ADVOCATES WHO ARE engaged in campaigning for issues that are relatively controversial, complex, or difficult should make use of social media in order to magnify their voices and demonstrate that their movement “has legs.”
So said Harper Reed during a video-conference on the second day of eDemokrasya, the conference on the use of social media and technology for democracy promotion sponsored by the International Foundation for Electoral Systems (IFES) at the Hyatt Hotel.
Reed, who spoke via webcam from his home in Chicago to a crowd of more than a hundred at the eDemokrasya forum in Manila, is a technology pioneer who was one of those responsible for the successful online Presidential campaign of Barack Obama in 2008.
Reed was asked by one of the Manila participants how advocates could maximize the use of social media in controversial and difficult campaigns, such as the campaign against political dynasties and warlords in the Philippines.
“What you can do with online and social media campaigns is you can really show that your movement has legs,” Reed said. ”
Reed said that the Obama 2008 campaign was also confronted with many difficult campaign issues such as the “don’t ask, don’t tell” policy on gays in the US military, and the issue of gay marriage.
What the Obama campaign did, Reed recalled, was to tap into social media so that the issues would be relayed and re-echoed by supporters. This had the effect of showing how much support was out there for a controversial issue; at the same time, the re-echoing could have the effect of wooing fence-sitters to come down and take a stand.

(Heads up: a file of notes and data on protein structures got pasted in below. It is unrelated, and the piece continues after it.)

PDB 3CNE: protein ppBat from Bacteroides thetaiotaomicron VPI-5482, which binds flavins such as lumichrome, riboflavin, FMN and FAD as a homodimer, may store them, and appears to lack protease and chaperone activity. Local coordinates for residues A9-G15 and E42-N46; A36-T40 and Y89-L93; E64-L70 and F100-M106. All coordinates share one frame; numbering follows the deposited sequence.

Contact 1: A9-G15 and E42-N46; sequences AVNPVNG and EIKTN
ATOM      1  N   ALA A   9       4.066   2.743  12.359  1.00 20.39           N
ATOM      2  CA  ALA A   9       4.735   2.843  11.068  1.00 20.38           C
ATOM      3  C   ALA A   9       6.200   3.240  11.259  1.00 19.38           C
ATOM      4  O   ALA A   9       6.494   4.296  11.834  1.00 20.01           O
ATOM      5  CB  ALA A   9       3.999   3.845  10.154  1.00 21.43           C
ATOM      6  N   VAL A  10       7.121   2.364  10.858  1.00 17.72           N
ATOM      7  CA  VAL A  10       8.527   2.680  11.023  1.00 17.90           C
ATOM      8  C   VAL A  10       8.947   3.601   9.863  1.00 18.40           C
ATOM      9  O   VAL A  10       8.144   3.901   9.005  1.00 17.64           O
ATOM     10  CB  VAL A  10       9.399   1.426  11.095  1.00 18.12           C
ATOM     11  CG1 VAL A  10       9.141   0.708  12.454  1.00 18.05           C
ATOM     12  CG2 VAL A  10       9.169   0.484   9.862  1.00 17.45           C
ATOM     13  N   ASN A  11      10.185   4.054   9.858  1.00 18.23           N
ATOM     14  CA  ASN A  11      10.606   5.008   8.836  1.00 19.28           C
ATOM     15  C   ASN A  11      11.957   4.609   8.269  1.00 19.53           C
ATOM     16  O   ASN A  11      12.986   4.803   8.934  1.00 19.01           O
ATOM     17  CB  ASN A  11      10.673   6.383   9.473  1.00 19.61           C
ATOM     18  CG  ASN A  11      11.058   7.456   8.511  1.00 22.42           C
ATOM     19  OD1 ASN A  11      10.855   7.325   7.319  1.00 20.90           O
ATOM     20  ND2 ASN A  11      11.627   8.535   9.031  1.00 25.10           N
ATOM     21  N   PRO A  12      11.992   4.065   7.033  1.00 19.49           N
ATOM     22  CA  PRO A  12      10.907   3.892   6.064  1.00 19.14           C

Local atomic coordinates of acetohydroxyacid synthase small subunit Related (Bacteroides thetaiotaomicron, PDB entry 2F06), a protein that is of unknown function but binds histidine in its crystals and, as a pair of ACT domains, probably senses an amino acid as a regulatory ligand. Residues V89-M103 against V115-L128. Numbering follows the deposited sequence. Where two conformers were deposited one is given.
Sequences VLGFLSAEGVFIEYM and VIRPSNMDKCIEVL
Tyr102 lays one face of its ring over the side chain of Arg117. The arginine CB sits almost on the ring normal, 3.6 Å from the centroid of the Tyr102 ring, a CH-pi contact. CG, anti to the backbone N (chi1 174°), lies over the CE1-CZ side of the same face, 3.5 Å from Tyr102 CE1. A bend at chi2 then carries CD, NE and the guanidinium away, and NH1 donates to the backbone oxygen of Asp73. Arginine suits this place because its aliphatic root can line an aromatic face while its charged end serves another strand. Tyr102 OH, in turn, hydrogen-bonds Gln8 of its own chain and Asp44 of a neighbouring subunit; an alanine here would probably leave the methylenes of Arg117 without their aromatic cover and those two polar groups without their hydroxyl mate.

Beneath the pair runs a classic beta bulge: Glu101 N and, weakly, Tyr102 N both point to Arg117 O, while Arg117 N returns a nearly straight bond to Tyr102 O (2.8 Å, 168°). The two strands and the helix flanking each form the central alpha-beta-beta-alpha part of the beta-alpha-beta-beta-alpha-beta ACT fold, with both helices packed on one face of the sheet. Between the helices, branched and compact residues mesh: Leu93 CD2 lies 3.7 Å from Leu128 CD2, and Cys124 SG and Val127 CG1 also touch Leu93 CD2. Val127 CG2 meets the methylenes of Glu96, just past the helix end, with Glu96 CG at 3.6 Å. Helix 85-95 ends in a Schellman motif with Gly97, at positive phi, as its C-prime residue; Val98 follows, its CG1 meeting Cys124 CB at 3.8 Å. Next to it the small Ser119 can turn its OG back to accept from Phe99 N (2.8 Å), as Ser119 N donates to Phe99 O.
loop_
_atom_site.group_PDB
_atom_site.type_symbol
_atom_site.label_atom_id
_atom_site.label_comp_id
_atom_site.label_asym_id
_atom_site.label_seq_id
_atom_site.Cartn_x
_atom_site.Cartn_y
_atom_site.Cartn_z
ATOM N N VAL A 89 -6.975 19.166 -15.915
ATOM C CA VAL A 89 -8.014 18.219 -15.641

“We asked our supporters and users to tweet in our name, or to retweet using our hashtag, to demonstrate to people who are sitting on the fence that we really have a big presence,” Reed said.
“There is a lot of opportunity there to give out a load roar from a small group of people,” he said.
Reed however pointed out that social media could also be misused and abused by other groups. “You saw this negatively during the Arab spring by some of the regimes,” he said. “So use it with care.”
Reed spoke of how social media should be used, not just to push content, but to serve as a way to listen and learn from the public what issues are important to them. This learning could then be used to engage the public and begin a conversation.
“Social media should be used for listening,” Reed said. “Social media is pushing content out, but social media also gives us the opportunity to focus on people in communities or constituency groups. Listen to what is important to them and react in real time.”